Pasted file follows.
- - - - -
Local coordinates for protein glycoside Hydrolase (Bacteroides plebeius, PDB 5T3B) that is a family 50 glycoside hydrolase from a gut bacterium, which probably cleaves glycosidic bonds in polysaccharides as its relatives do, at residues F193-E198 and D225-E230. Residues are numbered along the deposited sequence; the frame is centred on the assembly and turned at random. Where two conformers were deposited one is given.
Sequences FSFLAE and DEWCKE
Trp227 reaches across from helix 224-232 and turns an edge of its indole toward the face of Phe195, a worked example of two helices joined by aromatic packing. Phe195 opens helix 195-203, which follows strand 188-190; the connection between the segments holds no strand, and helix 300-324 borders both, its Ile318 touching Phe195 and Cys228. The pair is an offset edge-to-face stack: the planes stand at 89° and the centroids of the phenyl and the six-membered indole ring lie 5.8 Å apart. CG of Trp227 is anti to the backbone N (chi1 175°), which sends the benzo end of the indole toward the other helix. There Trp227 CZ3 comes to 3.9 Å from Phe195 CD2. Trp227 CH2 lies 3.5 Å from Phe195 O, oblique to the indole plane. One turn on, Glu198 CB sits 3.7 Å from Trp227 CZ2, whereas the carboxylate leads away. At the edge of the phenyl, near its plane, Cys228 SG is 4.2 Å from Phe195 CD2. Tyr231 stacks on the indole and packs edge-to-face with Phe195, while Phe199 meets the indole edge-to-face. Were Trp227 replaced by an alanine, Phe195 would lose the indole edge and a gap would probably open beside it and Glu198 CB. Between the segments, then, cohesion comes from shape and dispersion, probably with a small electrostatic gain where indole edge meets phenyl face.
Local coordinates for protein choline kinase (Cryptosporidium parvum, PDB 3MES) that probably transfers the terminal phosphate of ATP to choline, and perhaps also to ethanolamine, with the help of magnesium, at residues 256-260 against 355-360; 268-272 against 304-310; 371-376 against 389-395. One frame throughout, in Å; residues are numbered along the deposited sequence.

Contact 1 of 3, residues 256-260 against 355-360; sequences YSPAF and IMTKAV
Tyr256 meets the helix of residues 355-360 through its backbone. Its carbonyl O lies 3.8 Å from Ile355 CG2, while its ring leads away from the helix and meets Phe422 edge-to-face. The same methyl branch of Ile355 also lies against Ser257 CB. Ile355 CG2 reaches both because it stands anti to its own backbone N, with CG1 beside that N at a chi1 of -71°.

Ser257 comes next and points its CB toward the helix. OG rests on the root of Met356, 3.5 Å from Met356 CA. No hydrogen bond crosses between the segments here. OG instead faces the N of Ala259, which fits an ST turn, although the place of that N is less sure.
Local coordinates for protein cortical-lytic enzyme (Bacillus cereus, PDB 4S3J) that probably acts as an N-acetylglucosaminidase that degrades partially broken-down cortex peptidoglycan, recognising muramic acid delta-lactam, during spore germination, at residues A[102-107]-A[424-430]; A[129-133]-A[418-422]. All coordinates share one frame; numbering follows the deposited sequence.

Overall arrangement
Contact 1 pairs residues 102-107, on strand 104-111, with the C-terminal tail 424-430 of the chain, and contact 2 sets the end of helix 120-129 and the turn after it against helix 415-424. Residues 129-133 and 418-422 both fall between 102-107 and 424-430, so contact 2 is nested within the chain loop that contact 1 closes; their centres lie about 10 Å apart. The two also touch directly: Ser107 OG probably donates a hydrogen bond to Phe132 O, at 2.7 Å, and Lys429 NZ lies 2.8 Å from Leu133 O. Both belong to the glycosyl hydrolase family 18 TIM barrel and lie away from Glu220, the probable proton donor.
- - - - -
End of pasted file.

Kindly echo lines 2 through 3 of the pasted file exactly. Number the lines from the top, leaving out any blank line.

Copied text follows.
Sequences FSFLAE and DEWCKE
Trp227 reaches across from helix 224-232 and turns an edge of its indole toward the face of Phe195, a worked example of two helices joined by aromatic packing. Phe195 opens helix 195-203, which follows strand 188-190; the connection between the segments holds no strand, and helix 300-324 borders both, its Ile318 touching Phe195 and Cys228. The pair is an offset edge-to-face stack: the planes stand at 89° and the centroids of the phenyl and the six-membered indole ring lie 5.8 Å apart. CG of Trp227 is anti to the backbone N (chi1 175°), which sends the benzo end of the indole toward the other helix. There Trp227 CZ3 comes to 3.9 Å from Phe195 CD2. Trp227 CH2 lies 3.5 Å from Phe195 O, oblique to the indole plane. One turn on, Glu198 CB sits 3.7 Å from Trp227 CZ2, whereas the carboxylate leads away. At the edge of the phenyl, near its plane, Cys228 SG is 4.2 Å from Phe195 CD2. Tyr231 stacks on the indole and packs edge-to-face with Phe195, while Phe199 meets the indole edge-to-face. Were Trp227 replaced by an alanine, Phe195 would lose the indole edge and a gap would probably open beside it and Glu198 CB. Between the segments, then, cohesion comes from shape and dispersion, probably with a small electrostatic gain where indole edge meets phenyl face.